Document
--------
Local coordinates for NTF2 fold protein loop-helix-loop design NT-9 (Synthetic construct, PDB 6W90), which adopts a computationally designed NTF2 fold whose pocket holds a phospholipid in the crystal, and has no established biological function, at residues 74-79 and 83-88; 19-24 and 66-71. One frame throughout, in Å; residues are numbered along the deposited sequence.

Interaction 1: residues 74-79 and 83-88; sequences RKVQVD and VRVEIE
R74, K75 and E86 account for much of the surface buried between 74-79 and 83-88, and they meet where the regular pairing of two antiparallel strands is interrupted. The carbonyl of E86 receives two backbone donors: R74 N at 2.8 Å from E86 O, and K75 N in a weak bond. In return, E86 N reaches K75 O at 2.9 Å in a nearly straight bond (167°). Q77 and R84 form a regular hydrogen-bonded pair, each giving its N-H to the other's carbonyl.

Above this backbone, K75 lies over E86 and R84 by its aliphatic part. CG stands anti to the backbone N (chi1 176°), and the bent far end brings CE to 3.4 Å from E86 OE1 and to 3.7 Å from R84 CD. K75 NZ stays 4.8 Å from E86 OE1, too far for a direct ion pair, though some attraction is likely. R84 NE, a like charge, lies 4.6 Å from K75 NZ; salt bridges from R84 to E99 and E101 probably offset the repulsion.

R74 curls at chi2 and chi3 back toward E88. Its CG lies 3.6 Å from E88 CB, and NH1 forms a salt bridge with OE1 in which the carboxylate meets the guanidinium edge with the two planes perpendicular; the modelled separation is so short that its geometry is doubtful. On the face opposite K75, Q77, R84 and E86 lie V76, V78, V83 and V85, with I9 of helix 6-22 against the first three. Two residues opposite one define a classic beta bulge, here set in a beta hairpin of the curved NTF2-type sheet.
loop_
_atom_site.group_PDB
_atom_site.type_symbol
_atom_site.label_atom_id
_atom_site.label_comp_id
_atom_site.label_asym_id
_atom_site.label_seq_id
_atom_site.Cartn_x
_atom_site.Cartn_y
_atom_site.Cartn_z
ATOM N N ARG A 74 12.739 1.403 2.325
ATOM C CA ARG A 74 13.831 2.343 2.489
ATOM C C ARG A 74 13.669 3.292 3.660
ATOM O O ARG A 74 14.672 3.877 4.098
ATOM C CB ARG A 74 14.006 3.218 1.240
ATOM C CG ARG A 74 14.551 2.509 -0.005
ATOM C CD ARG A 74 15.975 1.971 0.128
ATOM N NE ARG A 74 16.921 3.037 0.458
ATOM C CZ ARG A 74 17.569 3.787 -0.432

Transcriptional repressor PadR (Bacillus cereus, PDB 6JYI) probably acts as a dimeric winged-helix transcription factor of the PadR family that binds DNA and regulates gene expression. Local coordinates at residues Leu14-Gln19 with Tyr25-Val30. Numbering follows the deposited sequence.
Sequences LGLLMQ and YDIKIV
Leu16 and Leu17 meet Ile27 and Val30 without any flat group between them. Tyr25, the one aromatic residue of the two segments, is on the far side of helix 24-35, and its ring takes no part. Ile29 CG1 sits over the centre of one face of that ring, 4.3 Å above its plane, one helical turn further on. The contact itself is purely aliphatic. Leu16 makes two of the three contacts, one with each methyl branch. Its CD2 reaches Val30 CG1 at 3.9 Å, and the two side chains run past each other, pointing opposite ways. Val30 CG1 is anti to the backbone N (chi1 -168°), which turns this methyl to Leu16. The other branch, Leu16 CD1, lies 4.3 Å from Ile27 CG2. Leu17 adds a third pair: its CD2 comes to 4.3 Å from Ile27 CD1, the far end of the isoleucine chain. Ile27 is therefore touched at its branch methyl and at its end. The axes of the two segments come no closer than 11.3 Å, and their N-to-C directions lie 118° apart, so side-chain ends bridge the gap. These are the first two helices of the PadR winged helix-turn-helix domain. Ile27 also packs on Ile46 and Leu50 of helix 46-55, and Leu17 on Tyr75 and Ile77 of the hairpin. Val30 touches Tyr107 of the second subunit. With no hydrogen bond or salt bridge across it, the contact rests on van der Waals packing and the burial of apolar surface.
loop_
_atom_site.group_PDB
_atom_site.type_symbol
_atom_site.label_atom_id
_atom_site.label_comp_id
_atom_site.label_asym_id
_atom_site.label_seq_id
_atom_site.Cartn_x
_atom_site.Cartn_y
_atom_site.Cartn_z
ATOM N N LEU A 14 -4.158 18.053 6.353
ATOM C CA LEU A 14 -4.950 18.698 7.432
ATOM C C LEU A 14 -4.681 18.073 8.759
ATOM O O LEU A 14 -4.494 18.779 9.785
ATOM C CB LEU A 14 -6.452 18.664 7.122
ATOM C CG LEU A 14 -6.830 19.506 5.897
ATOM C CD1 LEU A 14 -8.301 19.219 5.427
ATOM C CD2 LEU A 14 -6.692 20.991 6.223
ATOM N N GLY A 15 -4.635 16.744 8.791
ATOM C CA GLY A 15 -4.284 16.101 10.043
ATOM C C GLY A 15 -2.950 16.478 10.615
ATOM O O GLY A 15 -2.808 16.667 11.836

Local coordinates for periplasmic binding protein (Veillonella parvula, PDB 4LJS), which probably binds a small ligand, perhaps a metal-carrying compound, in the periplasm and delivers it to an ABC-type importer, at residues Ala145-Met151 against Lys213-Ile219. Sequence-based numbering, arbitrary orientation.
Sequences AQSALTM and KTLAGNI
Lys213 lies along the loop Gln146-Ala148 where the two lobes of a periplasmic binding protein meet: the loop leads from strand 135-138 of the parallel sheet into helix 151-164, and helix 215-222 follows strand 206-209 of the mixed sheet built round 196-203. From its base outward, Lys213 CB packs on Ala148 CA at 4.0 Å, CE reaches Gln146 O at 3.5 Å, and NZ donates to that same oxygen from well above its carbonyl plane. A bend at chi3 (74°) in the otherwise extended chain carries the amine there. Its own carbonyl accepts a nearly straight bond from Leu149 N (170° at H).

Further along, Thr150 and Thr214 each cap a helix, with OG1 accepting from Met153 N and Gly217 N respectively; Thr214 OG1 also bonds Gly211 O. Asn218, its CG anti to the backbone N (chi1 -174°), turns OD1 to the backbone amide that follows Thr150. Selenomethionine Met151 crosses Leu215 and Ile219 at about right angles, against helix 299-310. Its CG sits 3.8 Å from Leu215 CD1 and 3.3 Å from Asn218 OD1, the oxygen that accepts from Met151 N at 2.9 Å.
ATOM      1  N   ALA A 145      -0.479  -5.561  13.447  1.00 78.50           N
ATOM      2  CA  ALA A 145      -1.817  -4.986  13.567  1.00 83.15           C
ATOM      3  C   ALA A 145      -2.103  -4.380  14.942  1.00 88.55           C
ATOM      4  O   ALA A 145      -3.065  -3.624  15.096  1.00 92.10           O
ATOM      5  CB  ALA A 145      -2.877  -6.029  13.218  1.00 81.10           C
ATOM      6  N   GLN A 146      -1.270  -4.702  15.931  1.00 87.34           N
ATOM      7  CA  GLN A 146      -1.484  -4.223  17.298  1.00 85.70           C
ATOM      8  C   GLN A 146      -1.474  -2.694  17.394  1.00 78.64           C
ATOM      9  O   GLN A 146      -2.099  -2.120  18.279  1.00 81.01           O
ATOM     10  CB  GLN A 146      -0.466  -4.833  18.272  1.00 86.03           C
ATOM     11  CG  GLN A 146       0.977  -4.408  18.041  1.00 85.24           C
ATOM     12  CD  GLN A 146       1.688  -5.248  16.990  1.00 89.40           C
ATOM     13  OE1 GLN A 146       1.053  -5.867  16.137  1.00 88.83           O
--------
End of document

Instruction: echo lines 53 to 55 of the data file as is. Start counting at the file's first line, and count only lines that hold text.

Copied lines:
Further along, Thr150 and Thr214 each cap a helix, with OG1 accepting from Met153 N and Gly217 N respectively; Thr214 OG1 also bonds Gly211 O. Asn218, its CG anti to the backbone N (chi1 -174°), turns OD1 to the backbone amide that follows Thr150. Selenomethionine Met151 crosses Leu215 and Ile219 at about right angles, against helix 299-310. Its CG sits 3.8 Å from Leu215 CD1 and 3.3 Å from Asn218 OD1, the oxygen that accepts from Met151 N at 2.9 Å.
ATOM      1  N   ALA A 145      -0.479  -5.561  13.447  1.00 78.50           N
ATOM      2  CA  ALA A 145      -1.817  -4.986  13.567  1.00 83.15           C